Swimmers often use earplugs to prevent ear infection when swimming, but they are not safe for diving. Earplugs create an additional air space outside of the eardrum that cannot be equalized.
Preventing Ear Equalization Problems
There are some measures you should take to prevent equalization problems.
Equalize before you feel discomfort. If you wait too long, the Eustachian tubes will close to the extent that it will be impossible to equalize. If this occurs, immediately ascend a few feet or until the pressure is relieved, and attempt equalization again. Many divers equalize before their descent to relieve any pressure that exists at the surface.
A feet-first descent makes equalization easier, so try to avoid head-first descents. If you must descend head-first, such as during a skin dive, equalize continuously as you descend.
A slow descent also makes equalization easier, so until you learn to control your descent rate, you should hold onto a descent line. This helps you to stop your descent at any time and equalize before continuing to descend.
Ear Reverse Blocks
When you ascend, the air in your middle ear will expand as the pressure decreases. If your Eustachian tubes become blocked or congested during a dive, they will prevent the expanding air from escaping back out into the airway, which results in a reverse block during ascent.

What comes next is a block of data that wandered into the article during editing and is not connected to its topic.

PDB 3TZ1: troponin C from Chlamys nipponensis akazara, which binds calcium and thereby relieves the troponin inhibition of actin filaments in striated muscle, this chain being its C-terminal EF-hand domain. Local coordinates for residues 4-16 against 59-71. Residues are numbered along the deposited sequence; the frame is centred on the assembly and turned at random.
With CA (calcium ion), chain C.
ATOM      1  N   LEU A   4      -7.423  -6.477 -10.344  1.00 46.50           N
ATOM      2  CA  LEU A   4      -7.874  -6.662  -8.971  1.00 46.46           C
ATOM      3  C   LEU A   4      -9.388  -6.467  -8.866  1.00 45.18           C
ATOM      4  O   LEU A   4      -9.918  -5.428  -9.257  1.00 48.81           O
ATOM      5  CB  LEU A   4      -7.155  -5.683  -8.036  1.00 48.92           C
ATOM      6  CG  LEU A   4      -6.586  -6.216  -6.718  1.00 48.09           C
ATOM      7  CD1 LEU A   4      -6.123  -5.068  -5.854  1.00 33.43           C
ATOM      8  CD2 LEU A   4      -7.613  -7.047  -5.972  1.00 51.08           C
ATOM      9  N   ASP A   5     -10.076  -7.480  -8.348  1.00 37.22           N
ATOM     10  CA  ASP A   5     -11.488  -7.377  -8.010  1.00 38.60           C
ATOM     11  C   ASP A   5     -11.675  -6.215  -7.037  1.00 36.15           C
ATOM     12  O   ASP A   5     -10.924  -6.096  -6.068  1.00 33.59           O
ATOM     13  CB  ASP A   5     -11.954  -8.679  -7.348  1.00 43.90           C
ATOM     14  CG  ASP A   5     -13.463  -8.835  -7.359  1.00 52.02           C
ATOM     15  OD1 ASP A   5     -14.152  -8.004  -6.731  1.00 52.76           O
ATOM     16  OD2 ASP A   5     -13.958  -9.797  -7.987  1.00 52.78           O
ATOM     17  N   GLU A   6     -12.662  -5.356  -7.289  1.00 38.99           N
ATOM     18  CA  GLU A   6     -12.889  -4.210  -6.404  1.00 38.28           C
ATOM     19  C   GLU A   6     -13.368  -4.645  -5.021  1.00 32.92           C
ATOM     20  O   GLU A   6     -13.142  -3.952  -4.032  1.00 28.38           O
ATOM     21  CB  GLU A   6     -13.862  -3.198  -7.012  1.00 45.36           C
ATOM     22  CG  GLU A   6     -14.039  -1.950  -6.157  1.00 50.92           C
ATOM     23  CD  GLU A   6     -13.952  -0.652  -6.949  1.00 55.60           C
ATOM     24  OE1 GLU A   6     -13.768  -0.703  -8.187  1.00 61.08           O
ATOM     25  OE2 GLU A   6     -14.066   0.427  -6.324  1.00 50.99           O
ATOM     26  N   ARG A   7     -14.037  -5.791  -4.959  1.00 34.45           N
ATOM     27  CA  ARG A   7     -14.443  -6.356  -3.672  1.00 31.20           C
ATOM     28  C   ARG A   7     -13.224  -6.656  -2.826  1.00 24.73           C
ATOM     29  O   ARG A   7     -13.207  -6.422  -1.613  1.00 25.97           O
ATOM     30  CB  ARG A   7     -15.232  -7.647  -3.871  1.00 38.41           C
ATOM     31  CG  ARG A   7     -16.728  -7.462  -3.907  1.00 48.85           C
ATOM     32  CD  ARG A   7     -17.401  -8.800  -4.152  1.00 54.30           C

Early signs of a reverse block include dizziness or vertigo during ascent. This is due to a difference in pressure between your two ears. If the air continues to expand without escaping the middle ear, the pressure can cause extreme pain and possible damage to your ear's internal organs.
The most common cause of a reverse block is a blockage of the Eustachian tubes due to decongestant drugs wearing off during a dive. For this reason, never use decongestant drugs to assist you with equalization.
Ascending With A Reverse Block
Ascending with a reverse block must be performed slowly and carefully in order to minimize the risk of injury.
If you experience a reverse block, immediately stop your ascent, hold onto a stable ascent line, and attempt to equalize the pressure by wiggling your jaw. If your attempts to equalize are unsuccessful, and you are running low on air, you will have to surface. In this event, ascend as slowly as possible. The pressure will cause you to feel dizzy, so hold onto a vertical ascent line if available.
If one ear suddenly releases pressure, or an eardrum ruptures and allows water to enter your middle ear, you'll experience a severe whirling sensation called vertigo. If this occurs, hold onto a stationary object until the vertigo subsides.
Treating Ear Injuries
Ear injuries can cause extreme pain, hearing loss, vertigo, and infection. For this reason, it's important to seek medical attention as soon as possible if you suspect you have damaged your ears. Fortunately, most cases do not result in permanent hearing loss, and you'll be able to return to the water as soon as the eardrum has healed and your doctor has given you an approval.
If you experience minor dizziness at the surface but do not feel any pain, you've likely experienced a minor reverse block. In this event, hold onto a stable object until the dizziness ends. This usually occurs within a few minutes.